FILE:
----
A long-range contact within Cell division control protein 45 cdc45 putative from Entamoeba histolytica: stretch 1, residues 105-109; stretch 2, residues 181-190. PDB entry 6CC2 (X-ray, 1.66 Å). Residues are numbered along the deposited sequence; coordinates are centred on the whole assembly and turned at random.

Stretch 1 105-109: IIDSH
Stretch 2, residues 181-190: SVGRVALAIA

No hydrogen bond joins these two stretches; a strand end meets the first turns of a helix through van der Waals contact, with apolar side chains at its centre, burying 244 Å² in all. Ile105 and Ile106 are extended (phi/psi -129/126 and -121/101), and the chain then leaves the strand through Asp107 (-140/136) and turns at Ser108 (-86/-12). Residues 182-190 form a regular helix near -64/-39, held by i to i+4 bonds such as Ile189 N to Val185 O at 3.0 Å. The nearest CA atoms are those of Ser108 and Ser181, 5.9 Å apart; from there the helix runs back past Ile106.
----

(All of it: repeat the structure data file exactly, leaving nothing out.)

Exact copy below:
A long-range contact within Cell division control protein 45 cdc45 putative from Entamoeba histolytica: stretch 1, residues 105-109; stretch 2, residues 181-190. PDB entry 6CC2 (X-ray, 1.66 Å). Residues are numbered along the deposited sequence; coordinates are centred on the whole assembly and turned at random.

Stretch 1 105-109: IIDSH
Stretch 2, residues 181-190: SVGRVALAIA

No hydrogen bond joins these two stretches; a strand end meets the first turns of a helix through van der Waals contact, with apolar side chains at its centre, burying 244 Å² in all. Ile105 and Ile106 are extended (phi/psi -129/126 and -121/101), and the chain then leaves the strand through Asp107 (-140/136) and turns at Ser108 (-86/-12). Residues 182-190 form a regular helix near -64/-39, held by i to i+4 bonds such as Ile189 N to Val185 O at 3.0 Å. The nearest CA atoms are those of Ser108 and Ser181, 5.9 Å apart; from there the helix runs back past Ile106.